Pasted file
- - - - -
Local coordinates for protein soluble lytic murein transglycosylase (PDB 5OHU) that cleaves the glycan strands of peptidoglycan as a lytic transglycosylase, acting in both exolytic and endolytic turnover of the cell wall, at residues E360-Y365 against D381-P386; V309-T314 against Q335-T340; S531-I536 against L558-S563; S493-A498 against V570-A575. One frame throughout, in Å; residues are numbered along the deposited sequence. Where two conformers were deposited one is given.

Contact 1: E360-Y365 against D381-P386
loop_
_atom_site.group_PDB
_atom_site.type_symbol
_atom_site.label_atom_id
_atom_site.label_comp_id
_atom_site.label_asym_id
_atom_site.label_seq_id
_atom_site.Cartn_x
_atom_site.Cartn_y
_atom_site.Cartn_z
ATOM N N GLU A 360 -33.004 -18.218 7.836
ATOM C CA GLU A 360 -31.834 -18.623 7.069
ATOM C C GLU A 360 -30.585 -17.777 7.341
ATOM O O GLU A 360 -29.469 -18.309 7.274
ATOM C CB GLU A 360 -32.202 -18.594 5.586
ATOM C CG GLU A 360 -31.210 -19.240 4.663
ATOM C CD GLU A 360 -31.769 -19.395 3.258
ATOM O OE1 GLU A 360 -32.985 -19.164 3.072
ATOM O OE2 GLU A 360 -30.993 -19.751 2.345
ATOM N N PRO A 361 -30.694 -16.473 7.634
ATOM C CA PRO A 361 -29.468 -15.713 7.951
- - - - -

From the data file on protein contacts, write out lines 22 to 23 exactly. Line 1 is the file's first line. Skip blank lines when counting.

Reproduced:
ATOM N N PRO A 361 -30.694 -16.473 7.634
ATOM C CA PRO A 361 -29.468 -15.713 7.951